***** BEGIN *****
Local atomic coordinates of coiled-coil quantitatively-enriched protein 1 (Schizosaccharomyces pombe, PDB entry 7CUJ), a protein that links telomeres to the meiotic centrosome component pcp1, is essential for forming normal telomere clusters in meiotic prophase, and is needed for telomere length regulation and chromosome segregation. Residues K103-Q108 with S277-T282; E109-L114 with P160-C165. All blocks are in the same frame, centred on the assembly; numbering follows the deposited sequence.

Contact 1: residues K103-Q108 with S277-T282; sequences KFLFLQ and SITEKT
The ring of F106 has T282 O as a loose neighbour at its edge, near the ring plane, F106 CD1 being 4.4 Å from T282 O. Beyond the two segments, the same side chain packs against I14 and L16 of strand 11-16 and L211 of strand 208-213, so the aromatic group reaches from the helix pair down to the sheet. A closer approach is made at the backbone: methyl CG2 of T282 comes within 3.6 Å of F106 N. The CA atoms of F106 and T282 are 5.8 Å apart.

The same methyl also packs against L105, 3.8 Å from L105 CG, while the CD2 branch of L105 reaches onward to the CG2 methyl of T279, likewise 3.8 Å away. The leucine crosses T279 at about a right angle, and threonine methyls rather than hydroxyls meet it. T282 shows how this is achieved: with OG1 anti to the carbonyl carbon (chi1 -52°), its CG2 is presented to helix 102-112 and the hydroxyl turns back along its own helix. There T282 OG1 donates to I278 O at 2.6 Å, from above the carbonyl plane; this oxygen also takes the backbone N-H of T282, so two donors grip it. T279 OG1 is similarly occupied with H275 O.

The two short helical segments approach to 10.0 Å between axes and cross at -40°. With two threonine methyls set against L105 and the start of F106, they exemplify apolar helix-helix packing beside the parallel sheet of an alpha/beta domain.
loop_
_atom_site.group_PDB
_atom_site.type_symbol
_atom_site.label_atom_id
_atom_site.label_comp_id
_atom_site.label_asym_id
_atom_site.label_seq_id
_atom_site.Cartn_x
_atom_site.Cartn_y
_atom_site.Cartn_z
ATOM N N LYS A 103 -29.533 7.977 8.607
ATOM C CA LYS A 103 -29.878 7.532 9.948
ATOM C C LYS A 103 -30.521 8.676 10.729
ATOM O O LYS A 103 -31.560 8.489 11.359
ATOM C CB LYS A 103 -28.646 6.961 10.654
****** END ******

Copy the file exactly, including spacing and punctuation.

Local atomic coordinates of coiled-coil quantitatively-enriched protein 1 (Schizosaccharomyces pombe, PDB entry 7CUJ), a protein that links telomeres to the meiotic centrosome component pcp1, is essential for forming normal telomere clusters in meiotic prophase, and is needed for telomere length regulation and chromosome segregation. Residues K103-Q108 with S277-T282; E109-L114 with P160-C165. All blocks are in the same frame, centred on the assembly; numbering follows the deposited sequence.

Contact 1: residues K103-Q108 with S277-T282; sequences KFLFLQ and SITEKT
The ring of F106 has T282 O as a loose neighbour at its edge, near the ring plane, F106 CD1 being 4.4 Å from T282 O. Beyond the two segments, the same side chain packs against I14 and L16 of strand 11-16 and L211 of strand 208-213, so the aromatic group reaches from the helix pair down to the sheet. A closer approach is made at the backbone: methyl CG2 of T282 comes within 3.6 Å of F106 N. The CA atoms of F106 and T282 are 5.8 Å apart.

The same methyl also packs against L105, 3.8 Å from L105 CG, while the CD2 branch of L105 reaches onward to the CG2 methyl of T279, likewise 3.8 Å away. The leucine crosses T279 at about a right angle, and threonine methyls rather than hydroxyls meet it. T282 shows how this is achieved: with OG1 anti to the carbonyl carbon (chi1 -52°), its CG2 is presented to helix 102-112 and the hydroxyl turns back along its own helix. There T282 OG1 donates to I278 O at 2.6 Å, from above the carbonyl plane; this oxygen also takes the backbone N-H of T282, so two donors grip it. T279 OG1 is similarly occupied with H275 O.

The two short helical segments approach to 10.0 Å between axes and cross at -40°. With two threonine methyls set against L105 and the start of F106, they exemplify apolar helix-helix packing beside the parallel sheet of an alpha/beta domain.
loop_
_atom_site.group_PDB
_atom_site.type_symbol
_atom_site.label_atom_id
_atom_site.label_comp_id
_atom_site.label_asym_id
_atom_site.label_seq_id
_atom_site.Cartn_x
_atom_site.Cartn_y
_atom_site.Cartn_z
ATOM N N LYS A 103 -29.533 7.977 8.607
ATOM C CA LYS A 103 -29.878 7.532 9.948
ATOM C C LYS A 103 -30.521 8.676 10.729
ATOM O O LYS A 103 -31.560 8.489 11.359
ATOM C CB LYS A 103 -28.646 6.961 10.654